5
$\begingroup$

I am new in the field of machine learning. So this question may sound silly. We usually use $sigmoid$ in output layer for binary classification. In my experiments, I found that $tanh$ gives higher accuracy and lower binary cross entropy loss if $sigmoid$ is replaced with $tanh$ in the output layer. Can someone please explain the possible reason? I am using labels as $0$ and $1$.

The code is shown below. I am using Keras with TensorFlow in the backend.

input_shape = (200, )    
left_input = Input(input_shape)  
right_input = Input(input_shape)

model = Sequential()  
model.add(Dense(200,input_dim=200,kernel_initializer='glorot_uniform',bias_initializer='zeros'))
model.add(Activation('tanh'))
model.add(Dropout(0.1))

model.add(Dense(200,input_dim=200,kernel_initializer='glorot_uniform',bias_initializer='zeros'))
model.add(Activation('tanh'))
model.add(Dropout(0.1))

x1 = model(left_input)
x2 = model(right_input)

dotted = Dot(axes=1,normalize=True)([x1, x2])  
out = Dense(1,activation='sigmoid',kernel_initializer='glorot_uniform',bias_initializer='zeros')(dotted)

siamese = Model(inputs=[left_input, right_input], outputs=out)
siamese.compile(loss='binary_crossentropy', optimizer='Adagrad', metrics=['accuracy'])                
$\endgroup$
  • $\begingroup$ Is by any chance your dataset biased towards the 0 class? $\endgroup$ – Lugi Feb 21 '18 at 14:08
  • $\begingroup$ Thanks Lugi for your comment. No. In my experiments, both classes have an equal number of samples. $\endgroup$ – talk2speech Feb 21 '18 at 14:24
  • 3
    $\begingroup$ Hyperbolic tangent is just a rescaling of the logistic function. $$ f(x) = \frac{\exp(x)}{1 + \exp(x)} \\ \tanh(x) = 2f(2x) - 1 $$ However, $\tanh(x)\in[-1,1]$, so it's not clear how you're computing cross-entropy loss. Cross entropy loss is using logarithms of probabilities, and logarithms of negative numbers are not real. Are you sure this isn't just an artifact of clipping $\tanh(x)$ when it's non-positive? $\endgroup$ – Sycorax says Reinstate Monica Feb 21 '18 at 14:44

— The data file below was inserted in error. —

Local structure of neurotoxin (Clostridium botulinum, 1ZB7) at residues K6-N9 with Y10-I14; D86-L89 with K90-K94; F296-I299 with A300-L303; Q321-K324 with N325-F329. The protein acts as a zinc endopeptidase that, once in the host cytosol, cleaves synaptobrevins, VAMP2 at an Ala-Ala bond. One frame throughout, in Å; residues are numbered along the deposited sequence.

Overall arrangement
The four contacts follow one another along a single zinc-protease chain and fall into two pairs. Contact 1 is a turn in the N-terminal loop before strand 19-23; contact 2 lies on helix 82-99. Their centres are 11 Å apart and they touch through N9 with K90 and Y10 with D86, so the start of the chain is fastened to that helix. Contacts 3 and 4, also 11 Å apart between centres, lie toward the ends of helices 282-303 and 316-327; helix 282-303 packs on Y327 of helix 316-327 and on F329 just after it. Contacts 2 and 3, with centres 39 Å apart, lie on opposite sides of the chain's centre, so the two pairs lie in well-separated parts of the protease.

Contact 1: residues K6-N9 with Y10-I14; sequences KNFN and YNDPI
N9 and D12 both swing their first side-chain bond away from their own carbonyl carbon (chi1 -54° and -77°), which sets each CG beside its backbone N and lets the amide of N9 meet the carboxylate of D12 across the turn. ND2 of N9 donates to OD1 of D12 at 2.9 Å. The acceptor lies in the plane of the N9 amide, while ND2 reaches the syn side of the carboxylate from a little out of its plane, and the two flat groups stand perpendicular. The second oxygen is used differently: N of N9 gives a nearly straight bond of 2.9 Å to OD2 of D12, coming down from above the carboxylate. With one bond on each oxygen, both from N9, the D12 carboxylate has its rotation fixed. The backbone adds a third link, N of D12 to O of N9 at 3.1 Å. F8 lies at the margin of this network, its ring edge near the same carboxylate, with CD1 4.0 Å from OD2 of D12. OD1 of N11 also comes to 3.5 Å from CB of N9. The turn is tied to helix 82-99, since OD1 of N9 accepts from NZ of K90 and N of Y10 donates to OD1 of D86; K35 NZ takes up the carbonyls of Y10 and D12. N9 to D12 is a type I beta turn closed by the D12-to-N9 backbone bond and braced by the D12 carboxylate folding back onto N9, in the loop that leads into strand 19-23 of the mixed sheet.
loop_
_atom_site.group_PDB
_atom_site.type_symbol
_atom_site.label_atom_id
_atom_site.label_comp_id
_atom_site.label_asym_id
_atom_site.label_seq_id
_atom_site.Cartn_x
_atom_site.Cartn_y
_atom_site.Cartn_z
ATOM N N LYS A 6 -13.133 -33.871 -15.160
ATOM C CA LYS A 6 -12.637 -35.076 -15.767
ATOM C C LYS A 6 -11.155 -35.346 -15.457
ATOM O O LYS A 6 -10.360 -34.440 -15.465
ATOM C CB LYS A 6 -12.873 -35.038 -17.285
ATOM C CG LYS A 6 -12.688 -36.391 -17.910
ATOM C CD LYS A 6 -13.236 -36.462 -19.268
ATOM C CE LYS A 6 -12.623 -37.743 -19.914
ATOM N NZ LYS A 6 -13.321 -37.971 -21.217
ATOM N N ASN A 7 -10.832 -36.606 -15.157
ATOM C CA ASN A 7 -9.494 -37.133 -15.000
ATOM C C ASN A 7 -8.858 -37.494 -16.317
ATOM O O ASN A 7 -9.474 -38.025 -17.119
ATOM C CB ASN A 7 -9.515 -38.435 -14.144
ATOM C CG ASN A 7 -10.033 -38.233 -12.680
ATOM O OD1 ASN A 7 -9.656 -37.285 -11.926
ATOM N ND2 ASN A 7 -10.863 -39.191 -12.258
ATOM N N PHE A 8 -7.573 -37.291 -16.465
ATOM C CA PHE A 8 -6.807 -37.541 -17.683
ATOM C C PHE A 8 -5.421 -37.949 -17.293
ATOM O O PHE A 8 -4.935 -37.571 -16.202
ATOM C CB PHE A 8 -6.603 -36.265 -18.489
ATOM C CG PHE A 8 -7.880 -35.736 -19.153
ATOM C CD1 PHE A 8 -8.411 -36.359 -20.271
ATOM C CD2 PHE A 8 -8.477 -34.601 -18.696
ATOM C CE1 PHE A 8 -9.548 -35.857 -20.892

• $\begingroup$ Is your question a duplicate of this one? stats.stackexchange.com/questions/221901/… $\endgroup$ – Sycorax says Reinstate Monica Feb 22 '18 at 1:22
  • 1
    $\begingroup$ Thank you very much, Sycorax for the explanation and the pointer another related question. I am computing binary cross entropy in the same method as you explained. But it is not still clear to me why I am getting higher performance (in terms of accuracy for both training and test set) when I use tanh instead of standard sigmoid. I checked the output; they are always between 0 and 1. $\endgroup$ – talk2speech Feb 22 '18 at 12:39
2
$\begingroup$

The line dotted = Dot(axes=1,normalize=True)([x1, x2]) computes the cosine of the angle $\theta$ between x1 and x2. If it's always true that $\cos(\theta)>0$, that implies $0 < \tanh(\cos(\theta)) < 1$. Under these conditions, this resolves the riddle of how you're getting proper probabilities using $\tanh$. But remember that you're applying a linear transformation, rather than $\tanh(\cos(\theta))$ directly, so you further require that even after applying the linear transformation, the bounds are still respected.

As for why performance for $\tanh$ is better than $\text{sigmoid}$ in this case, it could be the usual reason that NN researcher suggest: $\tanh$ has steeper gradients, so backprop is more effective.

$\endgroup$
  • $\begingroup$ Exactly! Thanks a lot for your help in understanding the problem. Thanks Lugi for asking me to share the code. In most cases, they are greater than $0$. Could you please suggest some references "$tanh$ has steeper gradients, so backprop is more effective." This will help to understand the problem in details and related background. $\endgroup$ – talk2speech Feb 22 '18 at 16:26
  • $\begingroup$ stats.stackexchange.com/questions/101560/… $\endgroup$ – Sycorax says Reinstate Monica Feb 22 '18 at 16:30

Your Answer

By clicking “Post Your Answer”, you agree to our terms of service, privacy policy and cookie policy

Not the answer you're looking for? Browse other questions tagged or ask your own question.